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Scorsese And Ebert In Speak In Ohio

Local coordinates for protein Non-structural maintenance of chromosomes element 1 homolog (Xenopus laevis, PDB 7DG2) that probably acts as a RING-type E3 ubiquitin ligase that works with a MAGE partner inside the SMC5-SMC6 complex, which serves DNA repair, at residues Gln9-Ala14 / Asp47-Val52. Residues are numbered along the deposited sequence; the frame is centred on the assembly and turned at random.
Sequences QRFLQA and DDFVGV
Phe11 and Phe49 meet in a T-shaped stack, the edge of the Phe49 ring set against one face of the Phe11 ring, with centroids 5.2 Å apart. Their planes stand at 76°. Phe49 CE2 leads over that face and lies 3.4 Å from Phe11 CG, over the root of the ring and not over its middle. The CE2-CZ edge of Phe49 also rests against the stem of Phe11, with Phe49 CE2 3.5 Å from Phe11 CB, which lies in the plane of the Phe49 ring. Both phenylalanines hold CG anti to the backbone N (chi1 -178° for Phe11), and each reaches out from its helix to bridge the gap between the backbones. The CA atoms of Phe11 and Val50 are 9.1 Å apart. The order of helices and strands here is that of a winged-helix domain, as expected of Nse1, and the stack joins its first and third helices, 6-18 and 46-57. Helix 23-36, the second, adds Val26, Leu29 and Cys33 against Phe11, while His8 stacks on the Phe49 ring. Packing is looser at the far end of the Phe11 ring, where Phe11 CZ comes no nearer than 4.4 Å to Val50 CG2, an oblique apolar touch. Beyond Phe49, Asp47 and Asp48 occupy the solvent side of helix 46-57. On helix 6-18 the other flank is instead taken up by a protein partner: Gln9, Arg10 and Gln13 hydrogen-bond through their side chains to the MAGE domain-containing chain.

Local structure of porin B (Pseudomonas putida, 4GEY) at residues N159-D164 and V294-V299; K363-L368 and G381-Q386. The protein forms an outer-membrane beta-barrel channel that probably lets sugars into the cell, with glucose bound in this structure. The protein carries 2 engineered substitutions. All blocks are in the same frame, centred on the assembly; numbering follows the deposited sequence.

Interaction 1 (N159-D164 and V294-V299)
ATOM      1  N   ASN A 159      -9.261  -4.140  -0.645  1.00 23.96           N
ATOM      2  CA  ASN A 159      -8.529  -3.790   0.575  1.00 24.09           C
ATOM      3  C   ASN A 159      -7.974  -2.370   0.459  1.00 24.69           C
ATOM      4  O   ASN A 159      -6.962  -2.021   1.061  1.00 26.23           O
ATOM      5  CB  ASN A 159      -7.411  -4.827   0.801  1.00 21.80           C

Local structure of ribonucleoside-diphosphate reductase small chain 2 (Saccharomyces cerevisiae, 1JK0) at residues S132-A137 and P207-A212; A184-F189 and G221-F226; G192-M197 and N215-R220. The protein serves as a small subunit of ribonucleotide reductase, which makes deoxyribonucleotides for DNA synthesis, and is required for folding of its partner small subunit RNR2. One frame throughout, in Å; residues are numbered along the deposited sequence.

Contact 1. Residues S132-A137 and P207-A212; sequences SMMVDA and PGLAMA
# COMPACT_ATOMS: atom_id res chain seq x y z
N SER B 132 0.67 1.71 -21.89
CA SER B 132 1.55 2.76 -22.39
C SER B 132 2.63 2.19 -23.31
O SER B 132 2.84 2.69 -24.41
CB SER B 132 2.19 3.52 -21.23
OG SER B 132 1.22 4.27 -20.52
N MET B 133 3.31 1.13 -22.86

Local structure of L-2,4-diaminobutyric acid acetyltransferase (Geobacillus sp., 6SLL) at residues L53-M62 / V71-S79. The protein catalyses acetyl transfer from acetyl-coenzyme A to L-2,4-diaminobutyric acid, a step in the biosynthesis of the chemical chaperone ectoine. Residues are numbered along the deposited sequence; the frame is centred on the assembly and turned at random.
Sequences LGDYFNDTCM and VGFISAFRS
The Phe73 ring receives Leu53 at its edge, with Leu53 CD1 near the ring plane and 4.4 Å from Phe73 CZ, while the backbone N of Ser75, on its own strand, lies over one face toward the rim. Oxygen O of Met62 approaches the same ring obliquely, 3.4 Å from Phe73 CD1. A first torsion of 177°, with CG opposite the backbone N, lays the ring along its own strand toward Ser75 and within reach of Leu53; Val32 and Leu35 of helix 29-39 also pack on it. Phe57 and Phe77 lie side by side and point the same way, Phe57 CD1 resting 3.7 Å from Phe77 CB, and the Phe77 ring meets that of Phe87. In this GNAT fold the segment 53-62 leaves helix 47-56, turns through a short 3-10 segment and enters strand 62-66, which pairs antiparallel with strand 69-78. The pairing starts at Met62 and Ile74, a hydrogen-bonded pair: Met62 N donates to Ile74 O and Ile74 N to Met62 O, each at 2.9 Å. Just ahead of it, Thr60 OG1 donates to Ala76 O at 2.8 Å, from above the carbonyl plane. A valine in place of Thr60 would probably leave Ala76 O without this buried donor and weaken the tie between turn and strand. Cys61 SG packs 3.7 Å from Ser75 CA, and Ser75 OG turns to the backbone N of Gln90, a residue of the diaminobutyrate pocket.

Indiewire By Indiewire | Indiewire March 4, 1997 at 2:0AM